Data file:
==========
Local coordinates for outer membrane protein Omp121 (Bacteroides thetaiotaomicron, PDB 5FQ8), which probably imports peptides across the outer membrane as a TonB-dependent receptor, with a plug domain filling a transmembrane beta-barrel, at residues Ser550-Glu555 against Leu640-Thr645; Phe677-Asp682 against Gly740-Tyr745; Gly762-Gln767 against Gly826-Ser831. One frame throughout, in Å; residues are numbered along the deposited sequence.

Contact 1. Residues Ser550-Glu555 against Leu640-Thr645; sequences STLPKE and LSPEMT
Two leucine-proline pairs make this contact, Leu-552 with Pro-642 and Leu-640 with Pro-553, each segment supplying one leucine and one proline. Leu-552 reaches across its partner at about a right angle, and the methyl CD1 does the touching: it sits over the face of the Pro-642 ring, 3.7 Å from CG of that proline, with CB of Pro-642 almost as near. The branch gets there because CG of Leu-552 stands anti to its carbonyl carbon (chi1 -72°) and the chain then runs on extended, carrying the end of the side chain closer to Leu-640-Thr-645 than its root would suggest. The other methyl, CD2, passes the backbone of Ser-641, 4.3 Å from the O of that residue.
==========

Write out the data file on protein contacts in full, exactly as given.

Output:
Local coordinates for outer membrane protein Omp121 (Bacteroides thetaiotaomicron, PDB 5FQ8), which probably imports peptides across the outer membrane as a TonB-dependent receptor, with a plug domain filling a transmembrane beta-barrel, at residues Ser550-Glu555 against Leu640-Thr645; Phe677-Asp682 against Gly740-Tyr745; Gly762-Gln767 against Gly826-Ser831. One frame throughout, in Å; residues are numbered along the deposited sequence.

Contact 1. Residues Ser550-Glu555 against Leu640-Thr645; sequences STLPKE and LSPEMT
Two leucine-proline pairs make this contact, Leu-552 with Pro-642 and Leu-640 with Pro-553, each segment supplying one leucine and one proline. Leu-552 reaches across its partner at about a right angle, and the methyl CD1 does the touching: it sits over the face of the Pro-642 ring, 3.7 Å from CG of that proline, with CB of Pro-642 almost as near. The branch gets there because CG of Leu-552 stands anti to its carbonyl carbon (chi1 -72°) and the chain then runs on extended, carrying the end of the side chain closer to Leu-640-Thr-645 than its root would suggest. The other methyl, CD2, passes the backbone of Ser-641, 4.3 Å from the O of that residue.